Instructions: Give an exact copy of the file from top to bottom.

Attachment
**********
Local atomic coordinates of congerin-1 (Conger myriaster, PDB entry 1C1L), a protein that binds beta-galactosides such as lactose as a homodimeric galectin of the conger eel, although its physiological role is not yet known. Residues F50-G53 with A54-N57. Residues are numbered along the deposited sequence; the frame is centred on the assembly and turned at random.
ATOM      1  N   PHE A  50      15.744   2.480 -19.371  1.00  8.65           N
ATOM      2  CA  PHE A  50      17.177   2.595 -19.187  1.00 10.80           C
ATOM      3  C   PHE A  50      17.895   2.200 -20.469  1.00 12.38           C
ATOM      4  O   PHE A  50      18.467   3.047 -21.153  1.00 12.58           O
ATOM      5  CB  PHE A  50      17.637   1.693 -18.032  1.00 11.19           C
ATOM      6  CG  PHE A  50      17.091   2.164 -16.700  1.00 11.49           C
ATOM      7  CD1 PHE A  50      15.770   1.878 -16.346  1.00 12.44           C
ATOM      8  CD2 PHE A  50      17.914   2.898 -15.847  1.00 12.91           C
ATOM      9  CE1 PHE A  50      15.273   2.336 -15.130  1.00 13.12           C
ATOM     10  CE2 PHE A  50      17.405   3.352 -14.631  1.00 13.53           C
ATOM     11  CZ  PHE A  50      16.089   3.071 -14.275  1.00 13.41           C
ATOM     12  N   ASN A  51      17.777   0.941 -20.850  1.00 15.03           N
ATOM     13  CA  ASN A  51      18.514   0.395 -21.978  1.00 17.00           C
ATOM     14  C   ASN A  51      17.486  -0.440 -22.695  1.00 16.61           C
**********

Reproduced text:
Local atomic coordinates of congerin-1 (Conger myriaster, PDB entry 1C1L), a protein that binds beta-galactosides such as lactose as a homodimeric galectin of the conger eel, although its physiological role is not yet known. Residues F50-G53 with A54-N57. Residues are numbered along the deposited sequence; the frame is centred on the assembly and turned at random.
ATOM      1  N   PHE A  50      15.744   2.480 -19.371  1.00  8.65           N
ATOM      2  CA  PHE A  50      17.177   2.595 -19.187  1.00 10.80           C
ATOM      3  C   PHE A  50      17.895   2.200 -20.469  1.00 12.38           C
ATOM      4  O   PHE A  50      18.467   3.047 -21.153  1.00 12.58           O
ATOM      5  CB  PHE A  50      17.637   1.693 -18.032  1.00 11.19           C
ATOM      6  CG  PHE A  50      17.091   2.164 -16.700  1.00 11.49           C
ATOM      7  CD1 PHE A  50      15.770   1.878 -16.346  1.00 12.44           C
ATOM      8  CD2 PHE A  50      17.914   2.898 -15.847  1.00 12.91           C
ATOM      9  CE1 PHE A  50      15.273   2.336 -15.130  1.00 13.12           C
ATOM     10  CE2 PHE A  50      17.405   3.352 -14.631  1.00 13.53           C
ATOM     11  CZ  PHE A  50      16.089   3.071 -14.275  1.00 13.41           C
ATOM     12  N   ASN A  51      17.777   0.941 -20.850  1.00 15.03           N
ATOM     13  CA  ASN A  51      18.514   0.395 -21.978  1.00 17.00           C
ATOM     14  C   ASN A  51      17.486  -0.440 -22.695  1.00 16.61           C